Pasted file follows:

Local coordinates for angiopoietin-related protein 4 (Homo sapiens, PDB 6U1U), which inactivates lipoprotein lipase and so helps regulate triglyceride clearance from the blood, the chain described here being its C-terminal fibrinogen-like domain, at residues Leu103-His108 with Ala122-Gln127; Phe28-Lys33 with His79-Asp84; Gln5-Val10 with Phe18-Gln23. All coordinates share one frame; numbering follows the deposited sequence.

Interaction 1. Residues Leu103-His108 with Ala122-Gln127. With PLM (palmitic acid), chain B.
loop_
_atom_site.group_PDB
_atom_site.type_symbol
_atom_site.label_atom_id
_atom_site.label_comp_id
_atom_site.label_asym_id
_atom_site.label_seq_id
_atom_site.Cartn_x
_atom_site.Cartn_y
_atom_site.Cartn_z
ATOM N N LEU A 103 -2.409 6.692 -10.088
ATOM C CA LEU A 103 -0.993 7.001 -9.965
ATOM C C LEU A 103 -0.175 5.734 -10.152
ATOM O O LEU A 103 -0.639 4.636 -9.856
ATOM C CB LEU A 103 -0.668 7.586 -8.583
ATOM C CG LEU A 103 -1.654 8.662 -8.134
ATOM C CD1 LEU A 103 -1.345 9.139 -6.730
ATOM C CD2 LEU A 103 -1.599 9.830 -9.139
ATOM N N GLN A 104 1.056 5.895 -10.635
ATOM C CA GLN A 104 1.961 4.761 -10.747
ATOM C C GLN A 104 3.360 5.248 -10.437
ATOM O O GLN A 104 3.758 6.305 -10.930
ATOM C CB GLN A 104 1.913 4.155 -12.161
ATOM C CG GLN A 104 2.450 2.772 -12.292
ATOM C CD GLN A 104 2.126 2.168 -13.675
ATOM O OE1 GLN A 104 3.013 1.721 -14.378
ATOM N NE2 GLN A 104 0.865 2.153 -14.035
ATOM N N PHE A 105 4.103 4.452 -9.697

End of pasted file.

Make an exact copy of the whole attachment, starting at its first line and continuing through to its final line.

Local coordinates for angiopoietin-related protein 4 (Homo sapiens, PDB 6U1U), which inactivates lipoprotein lipase and so helps regulate triglyceride clearance from the blood, the chain described here being its C-terminal fibrinogen-like domain, at residues Leu103-His108 with Ala122-Gln127; Phe28-Lys33 with His79-Asp84; Gln5-Val10 with Phe18-Gln23. All coordinates share one frame; numbering follows the deposited sequence.

Interaction 1. Residues Leu103-His108 with Ala122-Gln127. With PLM (palmitic acid), chain B.
loop_
_atom_site.group_PDB
_atom_site.type_symbol
_atom_site.label_atom_id
_atom_site.label_comp_id
_atom_site.label_asym_id
_atom_site.label_seq_id
_atom_site.Cartn_x
_atom_site.Cartn_y
_atom_site.Cartn_z
ATOM N N LEU A 103 -2.409 6.692 -10.088
ATOM C CA LEU A 103 -0.993 7.001 -9.965
ATOM C C LEU A 103 -0.175 5.734 -10.152
ATOM O O LEU A 103 -0.639 4.636 -9.856
ATOM C CB LEU A 103 -0.668 7.586 -8.583
ATOM C CG LEU A 103 -1.654 8.662 -8.134
ATOM C CD1 LEU A 103 -1.345 9.139 -6.730
ATOM C CD2 LEU A 103 -1.599 9.830 -9.139
ATOM N N GLN A 104 1.056 5.895 -10.635
ATOM C CA GLN A 104 1.961 4.761 -10.747
ATOM C C GLN A 104 3.360 5.248 -10.437
ATOM O O GLN A 104 3.758 6.305 -10.930
ATOM C CB GLN A 104 1.913 4.155 -12.161
ATOM C CG GLN A 104 2.450 2.772 -12.292
ATOM C CD GLN A 104 2.126 2.168 -13.675
ATOM O OE1 GLN A 104 3.013 1.721 -14.378
ATOM N NE2 GLN A 104 0.865 2.153 -14.035
ATOM N N PHE A 105 4.103 4.452 -9.697